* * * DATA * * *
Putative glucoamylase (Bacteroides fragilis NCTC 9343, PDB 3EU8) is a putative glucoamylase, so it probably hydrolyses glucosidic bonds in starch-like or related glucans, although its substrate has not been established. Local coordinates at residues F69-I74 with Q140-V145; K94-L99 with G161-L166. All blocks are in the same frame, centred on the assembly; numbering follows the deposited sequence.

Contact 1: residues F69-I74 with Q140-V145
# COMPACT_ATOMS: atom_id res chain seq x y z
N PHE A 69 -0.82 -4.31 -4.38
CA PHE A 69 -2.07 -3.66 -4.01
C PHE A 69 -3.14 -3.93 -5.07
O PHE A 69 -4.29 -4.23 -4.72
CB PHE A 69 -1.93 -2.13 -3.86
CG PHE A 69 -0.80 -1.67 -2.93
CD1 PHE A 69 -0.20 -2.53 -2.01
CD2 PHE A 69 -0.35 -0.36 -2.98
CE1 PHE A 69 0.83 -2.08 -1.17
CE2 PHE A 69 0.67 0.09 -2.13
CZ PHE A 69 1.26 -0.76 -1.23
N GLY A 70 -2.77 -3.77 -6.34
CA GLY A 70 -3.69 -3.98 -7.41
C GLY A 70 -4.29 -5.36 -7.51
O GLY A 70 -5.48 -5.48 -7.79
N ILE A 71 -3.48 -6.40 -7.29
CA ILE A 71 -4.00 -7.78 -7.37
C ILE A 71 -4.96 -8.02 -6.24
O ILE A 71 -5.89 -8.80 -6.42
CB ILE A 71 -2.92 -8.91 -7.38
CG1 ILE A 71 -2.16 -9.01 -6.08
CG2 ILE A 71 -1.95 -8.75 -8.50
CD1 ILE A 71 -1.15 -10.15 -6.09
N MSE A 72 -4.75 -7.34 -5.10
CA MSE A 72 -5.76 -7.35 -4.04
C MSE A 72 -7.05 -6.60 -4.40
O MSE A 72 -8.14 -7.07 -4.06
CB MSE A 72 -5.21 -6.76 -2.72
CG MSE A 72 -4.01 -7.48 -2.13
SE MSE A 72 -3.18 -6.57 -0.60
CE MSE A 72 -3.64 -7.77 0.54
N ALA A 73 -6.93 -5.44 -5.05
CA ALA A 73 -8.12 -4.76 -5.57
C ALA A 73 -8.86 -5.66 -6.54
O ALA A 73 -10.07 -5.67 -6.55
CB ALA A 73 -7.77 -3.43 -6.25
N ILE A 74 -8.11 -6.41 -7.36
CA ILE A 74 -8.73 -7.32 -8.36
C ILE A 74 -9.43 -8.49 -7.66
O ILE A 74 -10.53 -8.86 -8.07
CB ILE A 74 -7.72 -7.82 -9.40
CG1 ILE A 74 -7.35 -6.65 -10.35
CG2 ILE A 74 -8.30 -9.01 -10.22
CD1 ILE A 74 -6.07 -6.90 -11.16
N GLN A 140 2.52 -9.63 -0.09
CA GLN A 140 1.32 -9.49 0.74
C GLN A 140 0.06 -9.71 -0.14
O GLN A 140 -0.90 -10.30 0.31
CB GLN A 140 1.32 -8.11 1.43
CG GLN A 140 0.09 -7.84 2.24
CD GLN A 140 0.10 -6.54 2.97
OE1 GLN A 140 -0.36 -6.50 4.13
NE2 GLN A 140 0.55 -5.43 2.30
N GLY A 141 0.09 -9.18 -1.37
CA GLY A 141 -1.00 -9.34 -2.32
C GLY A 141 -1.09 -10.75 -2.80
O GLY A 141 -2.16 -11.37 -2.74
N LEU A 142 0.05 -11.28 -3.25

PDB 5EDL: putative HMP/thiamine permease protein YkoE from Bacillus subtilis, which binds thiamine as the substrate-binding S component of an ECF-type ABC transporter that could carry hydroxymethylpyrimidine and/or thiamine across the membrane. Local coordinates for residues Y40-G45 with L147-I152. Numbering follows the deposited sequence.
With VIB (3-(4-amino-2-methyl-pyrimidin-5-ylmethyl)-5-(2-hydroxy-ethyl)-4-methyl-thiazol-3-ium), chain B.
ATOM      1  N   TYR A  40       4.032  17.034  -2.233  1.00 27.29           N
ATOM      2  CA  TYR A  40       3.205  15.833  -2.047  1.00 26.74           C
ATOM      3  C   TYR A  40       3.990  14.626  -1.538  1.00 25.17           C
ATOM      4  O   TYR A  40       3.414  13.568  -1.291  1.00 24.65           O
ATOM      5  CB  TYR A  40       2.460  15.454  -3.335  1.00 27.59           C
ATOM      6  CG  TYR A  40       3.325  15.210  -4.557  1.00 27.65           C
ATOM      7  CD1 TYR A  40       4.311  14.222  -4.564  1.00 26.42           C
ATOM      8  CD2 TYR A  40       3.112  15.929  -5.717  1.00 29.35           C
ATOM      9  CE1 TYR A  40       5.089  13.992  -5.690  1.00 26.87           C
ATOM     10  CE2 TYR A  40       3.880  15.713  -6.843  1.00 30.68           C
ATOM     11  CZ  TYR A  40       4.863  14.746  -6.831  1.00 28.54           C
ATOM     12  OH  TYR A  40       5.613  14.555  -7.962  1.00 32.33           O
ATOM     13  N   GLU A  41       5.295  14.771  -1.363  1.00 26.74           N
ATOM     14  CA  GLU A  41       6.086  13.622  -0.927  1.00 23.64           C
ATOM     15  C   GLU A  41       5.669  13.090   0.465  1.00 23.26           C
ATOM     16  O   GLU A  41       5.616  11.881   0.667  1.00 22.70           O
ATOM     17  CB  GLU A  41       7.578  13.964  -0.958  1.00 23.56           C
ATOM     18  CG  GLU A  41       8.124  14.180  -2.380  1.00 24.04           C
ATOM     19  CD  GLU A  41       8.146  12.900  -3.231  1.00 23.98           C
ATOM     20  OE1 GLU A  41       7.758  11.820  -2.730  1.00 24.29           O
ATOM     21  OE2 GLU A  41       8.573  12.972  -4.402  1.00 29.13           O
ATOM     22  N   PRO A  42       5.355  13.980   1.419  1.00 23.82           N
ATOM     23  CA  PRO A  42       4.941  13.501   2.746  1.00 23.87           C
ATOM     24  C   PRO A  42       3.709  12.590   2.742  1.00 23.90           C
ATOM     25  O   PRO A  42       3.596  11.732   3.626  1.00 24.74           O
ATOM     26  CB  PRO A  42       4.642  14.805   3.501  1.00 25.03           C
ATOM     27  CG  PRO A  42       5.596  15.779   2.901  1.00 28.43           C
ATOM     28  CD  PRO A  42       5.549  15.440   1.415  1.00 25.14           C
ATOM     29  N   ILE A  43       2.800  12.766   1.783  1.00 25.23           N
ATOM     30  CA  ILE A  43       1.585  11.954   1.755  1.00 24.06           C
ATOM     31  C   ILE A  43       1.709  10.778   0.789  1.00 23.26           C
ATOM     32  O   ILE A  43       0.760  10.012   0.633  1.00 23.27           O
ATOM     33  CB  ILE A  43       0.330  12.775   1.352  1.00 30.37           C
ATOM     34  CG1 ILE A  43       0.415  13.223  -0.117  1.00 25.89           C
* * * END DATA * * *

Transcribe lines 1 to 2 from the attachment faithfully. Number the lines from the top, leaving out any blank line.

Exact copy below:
Putative glucoamylase (Bacteroides fragilis NCTC 9343, PDB 3EU8) is a putative glucoamylase, so it probably hydrolyses glucosidic bonds in starch-like or related glucans, although its substrate has not been established. Local coordinates at residues F69-I74 with Q140-V145; K94-L99 with G161-L166. All blocks are in the same frame, centred on the assembly; numbering follows the deposited sequence.

Contact 1: residues F69-I74 with Q140-V145